Wednesday, November 2, 2011

  The "Snow Months" for most people means hunting big Mulies in the mountains, Whitetails in the hardwoods, Elk in the foothills, hunters freezing their butts off in a duck blind waiting for the skies bring forth our favorite feathered table fair or simply huddling around the tv watching football glad we have the heaters set to 85 degrees.  Not me, I think about the four magical months where trout fishing in California can be one of the most memorable adventures an angler can have and not a sole in sight.  Snow shoeing for 2 miles into an area usually does not appeal to many people nor does camping in 16 degree weather.  But for me it does.

  Last January I was introduced to to a new facet to fly fishing by my two slightly insane fishing buddies.  The conversation started with something like, "Hey, lets go camping in the back of my truck in the middle of January in the snow, ya it 16 degrees at night, but hey no one will be there fishing."  Something like that at least, details are a little fuzzy.  Long story short, we rolled in late at night, parked on the side of the road and slept till the morning.  Oh wait, thats not right, we went for a 3 hour snow shoeing death march into the night looking for the hot springs that we never found.  Fun times.

  All that aside, the fun, the camaraderie, the frost bite, the next morning we geared up and trekked into a now isolated creek that seemed to be untouched by anglers.  I wont say the fishing was off the charts, but it was fun to be able to fishing with snowshoes strapped to your back and at times on your feet.  The nice thing about Hot Creek near Mammoth Lakes, CA is that the streams have thermal hot springs and that means the fish are a little more active during the winter.  And after a day of creek crossing, deep snow and tying on the smallest flies in our arsenal we ended with a sigh of accomplishment victory.  We even ended up staying the night in a guys house that we met on the stream that day.  Let me tell you that it is much warmer sleeping by a wood stove then spooning your fishing buddies in the back of a Toyota Tundra.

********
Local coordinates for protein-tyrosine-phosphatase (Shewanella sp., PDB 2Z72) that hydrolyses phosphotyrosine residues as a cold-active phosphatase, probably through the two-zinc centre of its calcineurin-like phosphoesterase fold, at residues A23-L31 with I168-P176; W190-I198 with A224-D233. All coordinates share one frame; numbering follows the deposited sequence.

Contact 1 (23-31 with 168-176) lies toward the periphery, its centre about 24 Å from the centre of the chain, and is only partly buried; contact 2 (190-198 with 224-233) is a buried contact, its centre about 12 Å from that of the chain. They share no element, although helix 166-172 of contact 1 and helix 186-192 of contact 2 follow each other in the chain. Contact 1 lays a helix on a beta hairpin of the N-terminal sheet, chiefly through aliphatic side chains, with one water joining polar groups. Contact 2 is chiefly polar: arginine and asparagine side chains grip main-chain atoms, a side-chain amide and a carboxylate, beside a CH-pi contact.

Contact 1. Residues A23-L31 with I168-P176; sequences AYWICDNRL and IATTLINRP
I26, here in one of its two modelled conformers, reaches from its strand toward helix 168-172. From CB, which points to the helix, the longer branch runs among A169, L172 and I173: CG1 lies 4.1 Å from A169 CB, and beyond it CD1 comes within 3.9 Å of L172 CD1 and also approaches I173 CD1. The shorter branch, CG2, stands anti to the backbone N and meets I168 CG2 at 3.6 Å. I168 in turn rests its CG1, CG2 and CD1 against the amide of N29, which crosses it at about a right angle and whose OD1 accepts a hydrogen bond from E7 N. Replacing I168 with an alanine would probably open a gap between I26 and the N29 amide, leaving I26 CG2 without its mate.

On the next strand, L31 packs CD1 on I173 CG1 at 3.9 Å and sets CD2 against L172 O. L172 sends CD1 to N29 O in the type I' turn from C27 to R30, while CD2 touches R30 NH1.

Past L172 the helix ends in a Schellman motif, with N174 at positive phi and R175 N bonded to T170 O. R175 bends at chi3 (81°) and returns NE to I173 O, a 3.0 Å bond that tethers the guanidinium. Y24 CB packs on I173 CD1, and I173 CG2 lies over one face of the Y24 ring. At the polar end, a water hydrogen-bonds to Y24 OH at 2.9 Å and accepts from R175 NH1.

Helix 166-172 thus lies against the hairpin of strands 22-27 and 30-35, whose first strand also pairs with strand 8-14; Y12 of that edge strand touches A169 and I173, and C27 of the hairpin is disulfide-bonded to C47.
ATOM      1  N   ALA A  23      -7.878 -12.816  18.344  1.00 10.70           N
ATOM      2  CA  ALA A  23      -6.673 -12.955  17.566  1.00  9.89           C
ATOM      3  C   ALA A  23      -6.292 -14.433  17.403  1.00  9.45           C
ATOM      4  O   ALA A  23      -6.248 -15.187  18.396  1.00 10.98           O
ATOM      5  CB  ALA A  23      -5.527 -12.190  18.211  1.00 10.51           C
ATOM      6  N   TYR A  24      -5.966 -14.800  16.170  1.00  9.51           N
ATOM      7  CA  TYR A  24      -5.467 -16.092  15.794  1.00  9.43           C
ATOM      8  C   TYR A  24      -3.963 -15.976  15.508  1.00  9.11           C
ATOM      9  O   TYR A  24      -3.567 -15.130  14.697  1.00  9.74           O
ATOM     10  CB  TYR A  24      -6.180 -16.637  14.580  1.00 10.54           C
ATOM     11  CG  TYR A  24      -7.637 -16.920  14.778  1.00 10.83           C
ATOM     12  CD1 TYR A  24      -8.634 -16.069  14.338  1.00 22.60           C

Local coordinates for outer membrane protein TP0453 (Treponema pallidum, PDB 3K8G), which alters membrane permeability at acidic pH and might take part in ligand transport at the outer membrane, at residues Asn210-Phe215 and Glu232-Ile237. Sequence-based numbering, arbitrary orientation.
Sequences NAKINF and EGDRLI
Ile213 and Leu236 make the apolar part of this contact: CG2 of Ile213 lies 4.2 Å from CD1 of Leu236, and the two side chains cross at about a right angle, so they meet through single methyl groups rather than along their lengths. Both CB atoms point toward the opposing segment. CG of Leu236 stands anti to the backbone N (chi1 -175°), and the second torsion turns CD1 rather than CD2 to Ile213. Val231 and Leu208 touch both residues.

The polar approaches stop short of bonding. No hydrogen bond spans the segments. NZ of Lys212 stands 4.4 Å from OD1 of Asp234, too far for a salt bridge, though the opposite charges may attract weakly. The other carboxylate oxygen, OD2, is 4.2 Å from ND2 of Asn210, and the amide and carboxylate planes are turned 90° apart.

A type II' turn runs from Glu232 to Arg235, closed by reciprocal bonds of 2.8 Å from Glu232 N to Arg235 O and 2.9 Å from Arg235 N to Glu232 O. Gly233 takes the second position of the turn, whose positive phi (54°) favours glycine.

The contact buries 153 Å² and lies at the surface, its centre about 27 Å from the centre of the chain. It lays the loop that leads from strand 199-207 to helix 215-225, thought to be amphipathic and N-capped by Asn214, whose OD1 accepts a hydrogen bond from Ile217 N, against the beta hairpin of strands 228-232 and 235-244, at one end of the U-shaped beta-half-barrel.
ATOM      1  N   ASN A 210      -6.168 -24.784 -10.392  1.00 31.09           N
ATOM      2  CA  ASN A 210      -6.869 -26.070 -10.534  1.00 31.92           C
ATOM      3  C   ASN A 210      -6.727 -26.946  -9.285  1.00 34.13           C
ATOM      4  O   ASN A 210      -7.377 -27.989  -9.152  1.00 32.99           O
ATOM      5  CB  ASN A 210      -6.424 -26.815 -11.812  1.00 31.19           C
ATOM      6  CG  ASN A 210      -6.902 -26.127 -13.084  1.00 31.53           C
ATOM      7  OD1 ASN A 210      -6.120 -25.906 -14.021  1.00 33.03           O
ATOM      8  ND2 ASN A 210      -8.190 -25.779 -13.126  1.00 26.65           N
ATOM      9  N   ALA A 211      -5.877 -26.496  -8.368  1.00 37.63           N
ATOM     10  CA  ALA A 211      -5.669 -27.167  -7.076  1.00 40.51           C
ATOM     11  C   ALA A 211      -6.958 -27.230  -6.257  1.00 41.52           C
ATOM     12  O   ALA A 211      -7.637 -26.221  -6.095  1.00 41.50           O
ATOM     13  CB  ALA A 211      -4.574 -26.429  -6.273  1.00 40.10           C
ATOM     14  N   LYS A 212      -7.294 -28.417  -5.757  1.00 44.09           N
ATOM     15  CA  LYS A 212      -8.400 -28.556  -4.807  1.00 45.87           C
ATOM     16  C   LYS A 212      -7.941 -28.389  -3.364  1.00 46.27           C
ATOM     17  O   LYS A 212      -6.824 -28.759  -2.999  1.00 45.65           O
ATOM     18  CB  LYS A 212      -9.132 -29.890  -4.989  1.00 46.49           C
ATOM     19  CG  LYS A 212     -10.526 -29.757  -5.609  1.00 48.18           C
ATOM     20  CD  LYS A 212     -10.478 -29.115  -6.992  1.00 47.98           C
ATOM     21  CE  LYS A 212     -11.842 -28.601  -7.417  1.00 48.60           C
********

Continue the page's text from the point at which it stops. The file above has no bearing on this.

So as the fall leaves turn to gold, orange and crimson, and most outdoors men are settling into the doldrums of winter, I am anxiously awaiting the death marches in the snow.  It may not always be the best of fishing, but how many people can say they have been fly fishing in the middle of the winter with snowshoes?  So if you don't here from me from January to March, it is a good bet I am wading a stream somewhere in the Eastern Sierras meditating on the rhythmic motion of the rod and the song of the river.

The Bearded Boar


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